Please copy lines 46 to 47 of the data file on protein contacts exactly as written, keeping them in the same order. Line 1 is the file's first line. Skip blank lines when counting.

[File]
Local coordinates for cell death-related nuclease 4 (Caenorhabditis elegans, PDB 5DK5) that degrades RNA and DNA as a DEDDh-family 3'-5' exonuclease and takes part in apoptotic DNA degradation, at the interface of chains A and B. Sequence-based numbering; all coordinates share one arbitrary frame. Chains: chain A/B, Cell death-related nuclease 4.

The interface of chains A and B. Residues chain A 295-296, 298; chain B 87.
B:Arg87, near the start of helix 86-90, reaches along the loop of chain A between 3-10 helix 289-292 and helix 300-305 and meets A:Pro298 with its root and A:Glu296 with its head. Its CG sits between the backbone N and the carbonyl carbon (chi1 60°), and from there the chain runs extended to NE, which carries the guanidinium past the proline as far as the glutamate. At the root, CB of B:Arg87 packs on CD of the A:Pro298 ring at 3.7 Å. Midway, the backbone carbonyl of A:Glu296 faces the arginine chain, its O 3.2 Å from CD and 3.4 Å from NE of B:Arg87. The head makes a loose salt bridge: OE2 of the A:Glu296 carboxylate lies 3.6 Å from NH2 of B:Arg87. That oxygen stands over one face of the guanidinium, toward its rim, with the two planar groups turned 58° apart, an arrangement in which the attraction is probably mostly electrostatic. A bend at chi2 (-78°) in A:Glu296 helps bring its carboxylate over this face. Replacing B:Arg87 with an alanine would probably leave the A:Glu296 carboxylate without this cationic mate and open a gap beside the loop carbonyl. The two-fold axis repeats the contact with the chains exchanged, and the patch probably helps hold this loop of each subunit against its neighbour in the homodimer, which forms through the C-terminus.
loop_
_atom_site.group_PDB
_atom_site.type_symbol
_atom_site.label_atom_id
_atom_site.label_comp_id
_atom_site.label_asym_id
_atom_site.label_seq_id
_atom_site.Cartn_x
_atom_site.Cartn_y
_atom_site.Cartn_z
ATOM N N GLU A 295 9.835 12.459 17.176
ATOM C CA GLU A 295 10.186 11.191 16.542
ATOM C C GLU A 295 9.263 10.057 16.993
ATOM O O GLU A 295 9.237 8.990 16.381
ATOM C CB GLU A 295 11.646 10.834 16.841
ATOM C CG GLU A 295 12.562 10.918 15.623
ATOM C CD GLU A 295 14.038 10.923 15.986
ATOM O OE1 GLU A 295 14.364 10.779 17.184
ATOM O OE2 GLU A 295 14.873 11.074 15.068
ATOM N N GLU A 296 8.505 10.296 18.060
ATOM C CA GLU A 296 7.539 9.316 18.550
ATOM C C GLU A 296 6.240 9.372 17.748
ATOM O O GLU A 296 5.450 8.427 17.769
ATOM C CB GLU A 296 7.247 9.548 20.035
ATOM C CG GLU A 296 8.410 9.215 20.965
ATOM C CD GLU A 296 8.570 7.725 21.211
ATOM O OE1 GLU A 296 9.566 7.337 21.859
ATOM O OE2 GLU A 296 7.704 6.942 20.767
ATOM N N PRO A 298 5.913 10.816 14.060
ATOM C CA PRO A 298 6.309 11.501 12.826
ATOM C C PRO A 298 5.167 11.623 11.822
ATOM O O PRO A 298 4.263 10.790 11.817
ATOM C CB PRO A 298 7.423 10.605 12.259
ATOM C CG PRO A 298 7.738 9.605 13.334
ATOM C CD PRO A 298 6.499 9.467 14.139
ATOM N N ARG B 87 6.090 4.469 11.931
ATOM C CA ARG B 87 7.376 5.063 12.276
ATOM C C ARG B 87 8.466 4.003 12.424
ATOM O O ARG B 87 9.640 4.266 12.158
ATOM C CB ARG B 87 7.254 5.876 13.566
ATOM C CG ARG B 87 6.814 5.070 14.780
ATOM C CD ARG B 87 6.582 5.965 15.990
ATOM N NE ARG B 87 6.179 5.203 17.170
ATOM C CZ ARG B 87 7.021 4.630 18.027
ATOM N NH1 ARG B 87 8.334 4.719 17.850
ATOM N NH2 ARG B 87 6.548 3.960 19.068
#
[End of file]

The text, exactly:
ATOM N NE ARG B 87 6.179 5.203 17.170
ATOM C CZ ARG B 87 7.021 4.630 18.027